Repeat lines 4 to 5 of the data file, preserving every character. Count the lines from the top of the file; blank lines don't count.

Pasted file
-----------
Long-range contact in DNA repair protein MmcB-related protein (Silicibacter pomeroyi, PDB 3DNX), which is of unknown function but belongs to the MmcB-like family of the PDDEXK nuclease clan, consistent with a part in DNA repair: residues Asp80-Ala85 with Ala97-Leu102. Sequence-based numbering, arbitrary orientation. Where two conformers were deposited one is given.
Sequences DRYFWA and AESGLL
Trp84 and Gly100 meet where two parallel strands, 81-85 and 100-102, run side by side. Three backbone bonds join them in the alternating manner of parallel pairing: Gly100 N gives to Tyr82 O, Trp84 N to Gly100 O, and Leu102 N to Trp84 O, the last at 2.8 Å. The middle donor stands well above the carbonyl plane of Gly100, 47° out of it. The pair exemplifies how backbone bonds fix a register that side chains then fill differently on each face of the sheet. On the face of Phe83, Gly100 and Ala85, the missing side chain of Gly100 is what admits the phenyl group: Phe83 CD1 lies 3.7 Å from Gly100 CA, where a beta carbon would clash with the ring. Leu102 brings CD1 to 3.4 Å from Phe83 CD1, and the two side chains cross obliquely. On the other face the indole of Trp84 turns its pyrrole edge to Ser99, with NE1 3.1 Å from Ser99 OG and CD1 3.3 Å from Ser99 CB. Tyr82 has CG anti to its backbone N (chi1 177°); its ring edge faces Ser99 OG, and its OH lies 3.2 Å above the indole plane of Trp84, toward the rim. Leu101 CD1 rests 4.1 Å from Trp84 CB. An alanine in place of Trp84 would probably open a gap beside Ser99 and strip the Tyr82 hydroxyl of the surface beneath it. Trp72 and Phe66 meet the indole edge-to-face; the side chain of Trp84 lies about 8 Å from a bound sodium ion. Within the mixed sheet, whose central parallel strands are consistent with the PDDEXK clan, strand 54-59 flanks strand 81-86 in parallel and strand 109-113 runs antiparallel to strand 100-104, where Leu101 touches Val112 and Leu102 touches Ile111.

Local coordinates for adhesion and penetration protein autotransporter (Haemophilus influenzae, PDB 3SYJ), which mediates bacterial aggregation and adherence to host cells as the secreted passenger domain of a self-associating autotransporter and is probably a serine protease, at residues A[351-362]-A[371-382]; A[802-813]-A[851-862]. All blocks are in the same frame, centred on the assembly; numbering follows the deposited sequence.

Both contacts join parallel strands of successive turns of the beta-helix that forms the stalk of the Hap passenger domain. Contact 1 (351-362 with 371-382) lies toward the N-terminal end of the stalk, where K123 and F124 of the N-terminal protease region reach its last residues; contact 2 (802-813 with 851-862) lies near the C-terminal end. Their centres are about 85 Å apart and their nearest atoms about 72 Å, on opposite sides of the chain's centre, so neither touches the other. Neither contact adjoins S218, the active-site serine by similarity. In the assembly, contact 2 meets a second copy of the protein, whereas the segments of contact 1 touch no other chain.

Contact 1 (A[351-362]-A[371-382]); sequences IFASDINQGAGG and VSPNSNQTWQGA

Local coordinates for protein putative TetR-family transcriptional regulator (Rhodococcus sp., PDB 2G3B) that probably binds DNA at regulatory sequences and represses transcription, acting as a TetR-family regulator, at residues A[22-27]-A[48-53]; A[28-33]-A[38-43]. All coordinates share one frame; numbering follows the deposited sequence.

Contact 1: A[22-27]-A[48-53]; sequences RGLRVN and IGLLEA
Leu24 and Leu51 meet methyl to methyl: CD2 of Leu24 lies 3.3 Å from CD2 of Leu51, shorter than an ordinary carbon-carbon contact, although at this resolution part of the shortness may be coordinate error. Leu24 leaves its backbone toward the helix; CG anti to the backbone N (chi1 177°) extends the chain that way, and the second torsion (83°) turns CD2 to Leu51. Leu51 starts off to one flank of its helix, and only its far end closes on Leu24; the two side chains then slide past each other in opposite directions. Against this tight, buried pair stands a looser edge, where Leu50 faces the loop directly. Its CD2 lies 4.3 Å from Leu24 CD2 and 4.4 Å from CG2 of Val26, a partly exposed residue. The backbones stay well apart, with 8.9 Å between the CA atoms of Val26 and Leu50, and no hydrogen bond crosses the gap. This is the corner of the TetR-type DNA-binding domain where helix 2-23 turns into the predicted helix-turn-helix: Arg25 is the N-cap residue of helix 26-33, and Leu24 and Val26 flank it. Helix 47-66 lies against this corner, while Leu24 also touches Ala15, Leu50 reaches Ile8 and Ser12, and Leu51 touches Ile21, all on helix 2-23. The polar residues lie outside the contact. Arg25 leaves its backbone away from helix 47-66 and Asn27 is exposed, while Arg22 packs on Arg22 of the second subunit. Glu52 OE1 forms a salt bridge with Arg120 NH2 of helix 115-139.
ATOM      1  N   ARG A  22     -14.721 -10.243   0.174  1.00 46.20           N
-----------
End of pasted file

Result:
Local coordinates for adhesion and penetration protein autotransporter (Haemophilus influenzae, PDB 3SYJ), which mediates bacterial aggregation and adherence to host cells as the secreted passenger domain of a self-associating autotransporter and is probably a serine protease, at residues A[351-362]-A[371-382]; A[802-813]-A[851-862]. All blocks are in the same frame, centred on the assembly; numbering follows the deposited sequence.

Both contacts join parallel strands of successive turns of the beta-helix that forms the stalk of the Hap passenger domain. Contact 1 (351-362 with 371-382) lies toward the N-terminal end of the stalk, where K123 and F124 of the N-terminal protease region reach its last residues; contact 2 (802-813 with 851-862) lies near the C-terminal end. Their centres are about 85 Å apart and their nearest atoms about 72 Å, on opposite sides of the chain's centre, so neither touches the other. Neither contact adjoins S218, the active-site serine by similarity. In the assembly, contact 2 meets a second copy of the protein, whereas the segments of contact 1 touch no other chain.